sherpa.astro.ui.group_counts(id, num=None, bkg_id=None, maxLength=None, tabStops=None)

Group into a minimum number of counts per bin.

Combine the data so that each bin contains num or more counts. The binning scheme is applied to all the channels, but any existing filter - created by the ignore or notice set of functions - is re-applied after the data has been grouped. The background is not included in this calculation; the calculation is done on the raw data even if subtract has been called on this data set.

Changed in version 4.15.1: The filter is now reported, noting any changes the new grouping scheme has made.

  • id (int or str, optional) – The identifier for the data set to use. If not given then the default identifier is used, as returned by get_default_id.

  • num (int) – The number of channels to combine into a group.

  • bkg_id (int or str, optional) – Set to group the background associated with the data set. When bkg_id is None (which is the default), the grouping is applied to all the associated background data sets as well as the source data set.

  • maxLength (int, optional) – The maximum number of channels that can be combined into a single group.

  • tabStops (array of int or bool, optional) – If set, indicate one or more ranges of channels that should not be included in the grouped output. The array should match the number of channels in the data set and non-zero or True means that the channel should be ignored from the grouping (use 0 or False otherwise).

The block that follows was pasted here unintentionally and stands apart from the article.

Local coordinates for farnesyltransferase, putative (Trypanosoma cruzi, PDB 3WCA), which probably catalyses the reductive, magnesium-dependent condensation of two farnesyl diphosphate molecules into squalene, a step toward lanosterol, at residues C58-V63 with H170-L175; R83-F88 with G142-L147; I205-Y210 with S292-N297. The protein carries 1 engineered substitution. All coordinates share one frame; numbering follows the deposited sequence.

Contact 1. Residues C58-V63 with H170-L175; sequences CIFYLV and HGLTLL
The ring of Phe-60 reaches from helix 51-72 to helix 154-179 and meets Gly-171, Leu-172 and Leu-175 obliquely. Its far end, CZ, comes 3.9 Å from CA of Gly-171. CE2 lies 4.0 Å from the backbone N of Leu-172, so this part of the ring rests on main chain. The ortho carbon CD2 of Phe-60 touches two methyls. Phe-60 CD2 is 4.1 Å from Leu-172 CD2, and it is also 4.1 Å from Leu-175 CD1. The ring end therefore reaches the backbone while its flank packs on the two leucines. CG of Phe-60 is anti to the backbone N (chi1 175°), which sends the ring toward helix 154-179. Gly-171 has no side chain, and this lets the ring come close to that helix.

sherpa.utils.err.ArgumentErr – If the data set does not contain a PHA data set.

See also


Adaptively group to a minimum number of counts.


Adaptively group to a minimum signal-to-noise ratio.


Group into a fixed number of bins.


Group into a minimum signal-to-noise ratio.


Group into a fixed bin width.


Apply a set of grouping flags to a PHA data set.


Apply a set of quality flags to a PHA data set.


The function does not follow the normal Python standards for parameter use, since it is designed for easy interactive use. When called with a single un-named argument, it is taken to be the num parameter. If given two un-named arguments, then they are interpreted as the id and num parameters, respectively. The remaining parameters are expected to be given as named arguments.

Unlike group, it is possible to call group_counts multiple times on the same data set without needing to call ungroup.

If channels can not be placed into a “valid” group, then a warning message will be displayed to the screen and the quality value for these channels will be set to 2. This information can be found with the get_quality command.


Group the default data set so that each bin contains at least 20 counts:

>>> group_counts(20)

Plot two versions of the ‘jet’ data set: the first uses 20 counts per group and the second is 50:

>>> group_counts('jet', 20)
>>> plot_data('jet')
>>> group_counts('jet', 50)
>>> plot_data('jet', overplot=True)

The grouping is applied to the full data set, and then the filter - in this case defined over the range 0.5 to 8 keV - will be applied.

>>> set_analysis('energy')
>>> notice(0.5, 8)
>>> group_counts(30)
>>> plot_data()

If a channel has more than 30 counts then do not group, otherwise group channels so that they contain at least 40 counts. The group_adapt and group_adapt_snr functions provide similar functionality to this example. A maximum length of 10 channels is enforced, to avoid bins getting too large when the signal is low.

>>> notice()
>>> counts = get_data().counts
>>> ign = counts > 30
>>> group_counts(40, tabStops=ign, maxLength=10)